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I have a simple method:

public static T GetValue<T>(SqlDataReader reader, int columnIndex, T defaultValue = default(T))
{
    return reader.IsDBNull(columnIndex) ? defaultValue : (T)reader[columnIndex];
}       

and usage of it:

string s = SqlUtils.GetValue<string>(reader, nameOrd);

I asked myself, why do I have to specify <string> if it's clear from usage that type of the returned parameter is string? But apparently I have to because otherwise compiler complains The type arguments cannot be inferred from the usage.... Where is my logic fails?

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Since this uses a non-specified parameter, compare it to the how T would (or wouldn't) be inferred in T GetValue<T>() { return default(T); } .. –  user166390 Jul 16 '12 at 22:05
    
@pst: good edit, btw :) –  Schultz9999 Jul 16 '12 at 22:08
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1 Answer

up vote 9 down vote accepted

Where is my logic fails?

Nowhere. According to the specification (25.6.4 Inference of Type Arguments) the compiler does generic type inference only using arguments, not return values (I remind you that you have omitted the default value parameter in your method call and thus violating this rule). So if you want to use C#, the specification simply tells you that generic type inference is not possible with return types only. Or simply use some other CLS language which allows this. C# doesn't.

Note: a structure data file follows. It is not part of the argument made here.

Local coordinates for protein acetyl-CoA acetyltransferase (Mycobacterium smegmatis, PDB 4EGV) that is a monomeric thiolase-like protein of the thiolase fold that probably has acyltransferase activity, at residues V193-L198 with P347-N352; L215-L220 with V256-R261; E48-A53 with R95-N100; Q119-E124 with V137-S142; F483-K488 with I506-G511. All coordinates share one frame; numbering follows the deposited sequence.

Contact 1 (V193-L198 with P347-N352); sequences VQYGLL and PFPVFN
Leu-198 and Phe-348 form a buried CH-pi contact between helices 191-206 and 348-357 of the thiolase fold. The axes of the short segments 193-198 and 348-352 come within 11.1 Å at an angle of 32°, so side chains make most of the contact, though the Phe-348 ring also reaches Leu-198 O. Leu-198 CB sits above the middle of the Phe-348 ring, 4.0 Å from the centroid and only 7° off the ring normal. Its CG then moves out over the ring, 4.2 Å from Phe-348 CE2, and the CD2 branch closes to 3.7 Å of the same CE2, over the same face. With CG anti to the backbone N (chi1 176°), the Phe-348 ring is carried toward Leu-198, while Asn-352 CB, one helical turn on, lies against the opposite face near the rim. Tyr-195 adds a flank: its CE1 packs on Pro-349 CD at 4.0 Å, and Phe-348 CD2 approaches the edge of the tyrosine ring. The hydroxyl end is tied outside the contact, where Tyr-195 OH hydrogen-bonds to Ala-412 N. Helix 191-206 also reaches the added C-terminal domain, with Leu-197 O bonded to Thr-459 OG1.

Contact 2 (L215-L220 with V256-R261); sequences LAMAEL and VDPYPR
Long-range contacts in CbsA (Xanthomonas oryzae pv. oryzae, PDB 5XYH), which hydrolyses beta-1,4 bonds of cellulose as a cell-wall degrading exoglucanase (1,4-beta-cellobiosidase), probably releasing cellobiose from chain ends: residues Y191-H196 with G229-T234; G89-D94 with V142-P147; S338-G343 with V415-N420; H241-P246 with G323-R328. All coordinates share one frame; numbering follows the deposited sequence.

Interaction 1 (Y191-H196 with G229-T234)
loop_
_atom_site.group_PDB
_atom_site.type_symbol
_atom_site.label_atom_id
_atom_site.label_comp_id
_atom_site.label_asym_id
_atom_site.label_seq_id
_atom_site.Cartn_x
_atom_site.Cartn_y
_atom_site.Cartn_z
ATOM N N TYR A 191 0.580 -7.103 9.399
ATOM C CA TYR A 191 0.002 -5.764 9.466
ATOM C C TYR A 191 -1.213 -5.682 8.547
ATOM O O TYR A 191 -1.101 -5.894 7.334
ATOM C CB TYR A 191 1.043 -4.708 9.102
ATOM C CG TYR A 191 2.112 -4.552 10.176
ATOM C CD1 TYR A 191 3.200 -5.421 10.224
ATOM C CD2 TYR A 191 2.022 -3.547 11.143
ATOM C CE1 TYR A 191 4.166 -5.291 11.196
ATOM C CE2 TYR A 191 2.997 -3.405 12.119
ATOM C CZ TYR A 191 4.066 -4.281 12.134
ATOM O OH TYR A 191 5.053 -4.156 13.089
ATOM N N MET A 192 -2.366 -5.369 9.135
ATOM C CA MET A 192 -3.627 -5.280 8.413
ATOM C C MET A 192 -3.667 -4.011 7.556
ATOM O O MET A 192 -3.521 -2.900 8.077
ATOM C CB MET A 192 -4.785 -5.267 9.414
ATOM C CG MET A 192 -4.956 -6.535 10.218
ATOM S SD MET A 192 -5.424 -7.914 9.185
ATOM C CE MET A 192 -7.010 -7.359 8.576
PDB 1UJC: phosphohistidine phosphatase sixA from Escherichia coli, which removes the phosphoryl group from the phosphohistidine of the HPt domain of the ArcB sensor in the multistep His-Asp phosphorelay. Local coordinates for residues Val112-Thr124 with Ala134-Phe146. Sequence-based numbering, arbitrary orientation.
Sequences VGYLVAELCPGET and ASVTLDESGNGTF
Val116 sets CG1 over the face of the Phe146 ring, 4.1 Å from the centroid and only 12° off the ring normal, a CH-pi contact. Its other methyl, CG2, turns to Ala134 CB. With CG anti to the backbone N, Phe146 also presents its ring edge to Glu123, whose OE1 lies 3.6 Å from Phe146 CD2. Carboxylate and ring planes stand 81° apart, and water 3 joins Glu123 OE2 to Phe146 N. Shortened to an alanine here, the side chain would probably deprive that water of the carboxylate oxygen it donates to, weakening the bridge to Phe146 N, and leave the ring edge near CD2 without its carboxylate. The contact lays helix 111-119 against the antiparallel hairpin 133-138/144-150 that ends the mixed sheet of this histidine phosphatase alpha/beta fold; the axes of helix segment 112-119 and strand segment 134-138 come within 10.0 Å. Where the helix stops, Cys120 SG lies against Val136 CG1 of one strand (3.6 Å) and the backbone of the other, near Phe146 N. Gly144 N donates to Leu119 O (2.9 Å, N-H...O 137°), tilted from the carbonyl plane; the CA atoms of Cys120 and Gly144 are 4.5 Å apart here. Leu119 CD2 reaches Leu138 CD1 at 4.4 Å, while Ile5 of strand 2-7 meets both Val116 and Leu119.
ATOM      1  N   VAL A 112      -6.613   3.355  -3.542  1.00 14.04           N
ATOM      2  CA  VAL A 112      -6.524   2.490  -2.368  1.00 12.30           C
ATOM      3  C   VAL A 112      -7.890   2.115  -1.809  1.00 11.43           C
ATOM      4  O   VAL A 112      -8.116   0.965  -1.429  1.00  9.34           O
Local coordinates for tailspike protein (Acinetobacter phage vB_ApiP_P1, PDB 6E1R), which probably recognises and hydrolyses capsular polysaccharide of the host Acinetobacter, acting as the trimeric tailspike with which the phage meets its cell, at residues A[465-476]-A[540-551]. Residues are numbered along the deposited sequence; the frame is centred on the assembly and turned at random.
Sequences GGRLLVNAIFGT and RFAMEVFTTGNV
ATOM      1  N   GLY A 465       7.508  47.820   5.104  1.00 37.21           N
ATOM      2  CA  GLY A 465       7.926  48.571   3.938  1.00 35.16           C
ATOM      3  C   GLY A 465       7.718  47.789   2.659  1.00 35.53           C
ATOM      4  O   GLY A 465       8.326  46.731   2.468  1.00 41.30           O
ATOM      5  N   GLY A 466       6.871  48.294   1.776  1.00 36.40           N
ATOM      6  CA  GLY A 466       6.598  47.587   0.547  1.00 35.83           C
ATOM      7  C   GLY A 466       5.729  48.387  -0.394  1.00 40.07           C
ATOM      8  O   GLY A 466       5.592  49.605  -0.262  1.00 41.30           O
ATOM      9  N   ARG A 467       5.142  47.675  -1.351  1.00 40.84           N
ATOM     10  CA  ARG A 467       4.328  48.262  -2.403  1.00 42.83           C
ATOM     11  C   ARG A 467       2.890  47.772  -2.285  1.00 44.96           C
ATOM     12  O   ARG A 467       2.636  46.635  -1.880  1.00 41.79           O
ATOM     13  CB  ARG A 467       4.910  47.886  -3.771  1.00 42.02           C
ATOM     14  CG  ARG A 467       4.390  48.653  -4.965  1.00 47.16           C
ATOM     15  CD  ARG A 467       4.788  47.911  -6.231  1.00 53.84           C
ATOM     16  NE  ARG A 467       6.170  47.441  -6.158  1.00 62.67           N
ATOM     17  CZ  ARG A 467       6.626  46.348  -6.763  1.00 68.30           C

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Ah!.. Like in case of overloading. Interesting. Good to know. In fact replacing the usage code with the following (adding explicit default value) does eliminate a need for type specification: 'string s = SqlUtils.GetValue<string>(reader, nameOrd, "");'. –  Schultz9999 Jul 16 '12 at 22:07
    
Yeah, coz now you have specified T as argument and thus not violating the rule I have cited in my answer. –  Darin Dimitrov Jul 16 '12 at 22:07
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